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    Americans Get Spending for Super Bowl

    Nearly 80 percent will purchase food and beverages specifically for the big game.

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    NATIONAL REPORT – The Super Bowl is more than just something to watch on television for many Americans. This year, the 181 million viewers expected to watch Super Bowl XLVIII on Feb. 2 will spend an average of $68.27 each on food, athletic wear, decorations and TVs – roughly on par with last year's $68.54. Total spending is expected to reach $12.3 billion.

    According to the National Retail Federation’s (NRF) Super Bowl Spending Survey, conducted by Prosper Insights and Analytics, 77 percent of Americans will purchase food and beverages for the big game; 8.1 percent will purchase team apparel or accessories; and 7.2 percent plan to buy a new television to watch the event.

    "As football fans gear up for the most anticipated game of the season, retailers are making sure they have an ample assortment of accessories, décor, athletic apparel items and even new televisions," said Matthew Shay, president and CEO of NRF.

    The survey also found that nearly 39 million viewers plan to throw a Super Bowl party and 62 million plan to attend a party, while 10 million intend to enjoy the game from a bar or restaurant.

    Young adults are more likely to attend a party than throw a party (38.2 percent vs. 26.7 percent), and those aged 18 to 24 will spend an average of $92.83 on Super Bowl-related celebrations; their slightly older counterparts (aged 25 to 34) will spend the most at $101.51.

    At the parties themselves, separate research from Nielsen shows that instead of consuming things like vegetable platters, water and other healthy options, Americans plan to eat more traditional party fare. Salty snacks are the top-ranked item, followed by dips.

    Other popular food choices include pizza, which moved from No. 7 last year to No. 3 this year, and buffalo wings, which rose from No. 9 to No. 4. Vegetable trays, meanwhile, dropped from No. 3 to No. 9, and only 8 percent of Americans will eat healthy alternatives to chips, such as granola or trail mix.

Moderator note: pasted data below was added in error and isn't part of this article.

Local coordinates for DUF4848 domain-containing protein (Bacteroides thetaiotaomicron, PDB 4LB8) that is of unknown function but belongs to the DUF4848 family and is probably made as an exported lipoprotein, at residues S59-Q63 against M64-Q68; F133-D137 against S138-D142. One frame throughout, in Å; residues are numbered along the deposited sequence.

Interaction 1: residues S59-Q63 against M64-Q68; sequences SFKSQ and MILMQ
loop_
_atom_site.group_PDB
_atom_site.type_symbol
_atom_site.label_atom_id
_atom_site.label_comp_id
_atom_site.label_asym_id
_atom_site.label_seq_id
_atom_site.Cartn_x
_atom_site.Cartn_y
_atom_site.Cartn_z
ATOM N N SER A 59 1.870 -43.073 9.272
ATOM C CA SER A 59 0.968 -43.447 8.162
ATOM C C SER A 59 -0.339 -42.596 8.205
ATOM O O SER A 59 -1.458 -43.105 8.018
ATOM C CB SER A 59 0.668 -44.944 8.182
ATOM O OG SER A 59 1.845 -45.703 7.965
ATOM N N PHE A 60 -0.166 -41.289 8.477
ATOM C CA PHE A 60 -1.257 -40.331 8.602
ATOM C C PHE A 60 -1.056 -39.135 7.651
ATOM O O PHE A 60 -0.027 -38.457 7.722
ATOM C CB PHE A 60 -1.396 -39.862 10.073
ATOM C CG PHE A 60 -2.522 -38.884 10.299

Beer remains the Super Bowl beverage of choice, with 53 percent saying they will drink or serve it during the game, followed by carbonated soft drinks (CSDs) at 51 percent. This is a turnaround from last year, when 71 percent said they would drink or serve CSDs vs. 42 percent for beer.

    Thanks to an improving economy, Nielsen research also indicates some more Americans (18 percent) intend to spend more on food and beverages this year than last year (9 percent). Additionally, while home is the top location to watch the game (55 percent) 17 percent plan to watch it at a bar, restaurant or friend's house, up from 11 percent last year. And not all of these viewings will be on a TV, as 15 percent say they will also use a smartphone to watch, 14 percent plan to use a personal computer and 11 percent plan to use a tablet.

    When it comes to the game-day experience, consumers say the game itself is by far the most important element (47.5 percent). However, about 25 percent say the commercials are most important, with those aged 45 to 54 ranking the commercials highest in importance, according to NRF.

    Humorous ads are the most popular, followed by sentimental ads, ads that highlight product features, and ads that were seen in previous Super Bowls. Ads that highlight price benefits are least popular. During the commercials, 53 percent of Americans will comment on them in real-time using social media.

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